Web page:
Easing the Implementation of Simple Interactive CLIs for #Clojure Applications with cli4clj

tl;dr: cli4clj is a library for easing the implementation of interactive command line interfaces (CLIs) for Clojure applications. Currently, the main aim is to allow an easy implementation of a custom interactive CLI that is easily usable, even by people unfamiliar with Clojure. cli4clj is already available via Clojars.

This post is intended as a brief announcement of cli4clj. As my time is currently, unfortunately, pretty limited I cannot elaborate in depth on all the details. So, I will try to briefly outline my motivation for creating cli4clj, its purpose, (current) features, and how to use it.

Personally, I think that interactive CLIs are great, especially for experimenting and playing around with ideas. This is maybe one reason why I like to work with Clojure and its REPL.

In the past, I already added simple interactive CLIs to some of my applications and prototypes as they allow nice and easy interaction at run-time. An example is my Clojure clj-net-pcap prototype. However, my current implementation of this particular CLI is, well, lets say, very simple and naive. While this implementation approach of the CLI was sufficient back when I started clj-net-pcap, the CLI became increasingly complex over time.

For languages like Java there are libraries like cliche or the Spring Shell that aim on easing the implementation of “in-application” interactive CLIs. Unfortunately, I could not find an equivalent for Clojure that suited my needs.

While the Clojure REPL can also be started from within any third-party application, having a full-featured REPL as in-application CLI was too much for my taste. There is some quote that, “with great power comes great responsibility.” In a sense I invert this principle for cli4clj in the way that I want cli4clj to be easily usable, from implementation and CLI-usability perspective, (without having the user to worry about great or complex duties/responsibilities) and thus purposely reduce the set of available features as compared to the default Clojure REPL (limit the powers of the CLI). The result is a simple and easily implementable interactive CLI that can also be used by people who are not familiar with Clojure.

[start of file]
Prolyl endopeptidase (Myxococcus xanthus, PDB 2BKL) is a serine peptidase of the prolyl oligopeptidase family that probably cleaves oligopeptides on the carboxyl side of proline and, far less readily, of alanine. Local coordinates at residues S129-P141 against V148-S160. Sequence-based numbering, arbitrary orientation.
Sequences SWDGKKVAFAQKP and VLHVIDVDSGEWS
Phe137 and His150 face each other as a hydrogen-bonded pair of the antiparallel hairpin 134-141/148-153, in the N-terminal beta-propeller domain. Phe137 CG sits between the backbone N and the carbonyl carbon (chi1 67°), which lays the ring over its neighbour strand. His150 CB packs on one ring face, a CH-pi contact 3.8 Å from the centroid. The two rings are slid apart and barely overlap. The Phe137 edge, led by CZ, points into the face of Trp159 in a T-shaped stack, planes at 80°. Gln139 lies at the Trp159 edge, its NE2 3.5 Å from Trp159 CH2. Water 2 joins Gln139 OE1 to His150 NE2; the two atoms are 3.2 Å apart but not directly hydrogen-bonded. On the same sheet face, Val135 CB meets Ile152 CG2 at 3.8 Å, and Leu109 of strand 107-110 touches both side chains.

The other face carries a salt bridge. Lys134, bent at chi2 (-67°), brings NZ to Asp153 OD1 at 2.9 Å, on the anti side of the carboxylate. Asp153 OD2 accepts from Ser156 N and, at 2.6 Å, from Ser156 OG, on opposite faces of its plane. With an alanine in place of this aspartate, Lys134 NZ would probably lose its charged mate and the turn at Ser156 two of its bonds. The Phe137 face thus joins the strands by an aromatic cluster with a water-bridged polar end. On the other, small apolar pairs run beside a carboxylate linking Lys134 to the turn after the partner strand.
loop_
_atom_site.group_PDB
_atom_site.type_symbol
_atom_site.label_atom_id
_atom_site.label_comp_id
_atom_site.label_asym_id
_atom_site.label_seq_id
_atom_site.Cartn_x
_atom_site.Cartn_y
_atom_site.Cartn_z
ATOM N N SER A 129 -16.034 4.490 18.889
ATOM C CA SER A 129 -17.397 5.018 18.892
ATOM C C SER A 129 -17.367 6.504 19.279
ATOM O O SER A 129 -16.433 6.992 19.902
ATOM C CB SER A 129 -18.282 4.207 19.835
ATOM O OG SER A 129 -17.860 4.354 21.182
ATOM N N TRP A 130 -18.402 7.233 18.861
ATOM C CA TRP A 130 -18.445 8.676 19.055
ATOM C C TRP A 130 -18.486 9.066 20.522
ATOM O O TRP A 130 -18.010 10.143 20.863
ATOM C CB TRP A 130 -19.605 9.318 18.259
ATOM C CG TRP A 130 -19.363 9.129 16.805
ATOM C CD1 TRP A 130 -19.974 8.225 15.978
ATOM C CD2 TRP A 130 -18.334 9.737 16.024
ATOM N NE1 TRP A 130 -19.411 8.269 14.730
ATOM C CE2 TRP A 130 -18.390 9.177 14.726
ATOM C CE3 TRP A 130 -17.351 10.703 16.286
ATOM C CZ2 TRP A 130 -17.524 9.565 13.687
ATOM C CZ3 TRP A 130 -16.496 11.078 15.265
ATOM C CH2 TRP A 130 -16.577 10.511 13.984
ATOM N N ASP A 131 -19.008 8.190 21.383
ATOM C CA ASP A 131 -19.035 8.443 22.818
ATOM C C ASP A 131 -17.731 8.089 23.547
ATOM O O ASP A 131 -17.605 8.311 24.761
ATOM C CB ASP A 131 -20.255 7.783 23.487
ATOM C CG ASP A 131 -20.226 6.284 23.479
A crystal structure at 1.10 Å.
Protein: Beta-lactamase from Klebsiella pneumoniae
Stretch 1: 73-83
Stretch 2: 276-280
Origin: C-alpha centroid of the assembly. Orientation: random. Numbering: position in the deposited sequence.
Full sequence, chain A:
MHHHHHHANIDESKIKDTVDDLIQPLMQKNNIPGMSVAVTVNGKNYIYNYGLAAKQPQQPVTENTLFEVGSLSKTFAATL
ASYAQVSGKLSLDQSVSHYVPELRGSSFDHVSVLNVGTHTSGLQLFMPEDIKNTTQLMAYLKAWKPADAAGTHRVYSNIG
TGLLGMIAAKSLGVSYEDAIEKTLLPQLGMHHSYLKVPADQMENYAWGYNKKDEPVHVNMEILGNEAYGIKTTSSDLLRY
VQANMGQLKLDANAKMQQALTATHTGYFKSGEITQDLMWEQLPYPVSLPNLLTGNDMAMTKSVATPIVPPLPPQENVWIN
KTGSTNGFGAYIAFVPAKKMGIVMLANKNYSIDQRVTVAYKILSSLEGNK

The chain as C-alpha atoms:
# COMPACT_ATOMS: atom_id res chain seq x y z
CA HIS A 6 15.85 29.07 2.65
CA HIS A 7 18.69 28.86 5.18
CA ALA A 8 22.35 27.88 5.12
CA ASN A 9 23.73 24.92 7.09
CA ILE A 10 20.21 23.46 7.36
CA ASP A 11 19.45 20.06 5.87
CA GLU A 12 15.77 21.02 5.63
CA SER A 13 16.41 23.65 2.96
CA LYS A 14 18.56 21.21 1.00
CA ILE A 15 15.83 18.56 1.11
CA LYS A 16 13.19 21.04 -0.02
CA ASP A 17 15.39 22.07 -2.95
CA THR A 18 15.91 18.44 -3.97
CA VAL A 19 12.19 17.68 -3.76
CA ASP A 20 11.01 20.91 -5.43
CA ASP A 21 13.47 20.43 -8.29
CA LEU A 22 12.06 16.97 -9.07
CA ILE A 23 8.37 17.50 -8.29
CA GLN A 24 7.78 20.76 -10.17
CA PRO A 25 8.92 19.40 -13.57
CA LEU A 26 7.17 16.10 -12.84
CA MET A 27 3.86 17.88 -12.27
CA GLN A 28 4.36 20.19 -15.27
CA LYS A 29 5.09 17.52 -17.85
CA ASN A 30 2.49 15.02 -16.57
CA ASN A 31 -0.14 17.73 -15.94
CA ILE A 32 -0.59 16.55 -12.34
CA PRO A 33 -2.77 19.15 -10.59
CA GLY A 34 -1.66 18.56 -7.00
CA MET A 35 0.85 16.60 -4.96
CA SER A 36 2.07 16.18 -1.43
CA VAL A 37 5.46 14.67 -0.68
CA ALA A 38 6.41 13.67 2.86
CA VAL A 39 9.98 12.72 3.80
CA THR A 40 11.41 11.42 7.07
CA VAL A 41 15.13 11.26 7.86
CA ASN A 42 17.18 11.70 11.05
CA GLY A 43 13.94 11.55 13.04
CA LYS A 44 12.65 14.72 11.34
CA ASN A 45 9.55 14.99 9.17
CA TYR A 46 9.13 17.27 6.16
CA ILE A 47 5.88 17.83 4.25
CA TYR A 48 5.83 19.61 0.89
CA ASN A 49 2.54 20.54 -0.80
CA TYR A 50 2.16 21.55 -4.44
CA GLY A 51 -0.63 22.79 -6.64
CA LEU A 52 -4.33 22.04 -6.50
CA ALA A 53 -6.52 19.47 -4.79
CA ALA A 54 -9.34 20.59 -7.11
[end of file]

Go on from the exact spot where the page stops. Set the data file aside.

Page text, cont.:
In the following listing, a simple example is shown. In this example, a command named “test” is defined for the CLI that simply prints a test message. You can also see definitions for short and long information texts that will be printed via the integrated “help” command.

(defn -main [& args]
  (let [cli-opts {:cmds {:test {:fn #(println "This is a test.")
                                :short-info "Test Command"
                                :long-info "Print a test message."}}}]
    (start-cli cli-opts)))

In the CLI, this looks as follows:

cli# test
This is a test.

Commands can also have arguments as shown in the next example for the “add” command. In addition, this example shows the definition of an alias, “a”, for being used as a shortcut to “add”.

(defn -main [& args]
  (let [cli-opts {:cmds {:add {:fn (fn [a b] (+ a b))
                               :short-info "Add two values."}
                         :a :add}}]
    (start-cli cli-opts)))

In the CLI, this looks as follows:

cli# add 1 2
cli# a 2 3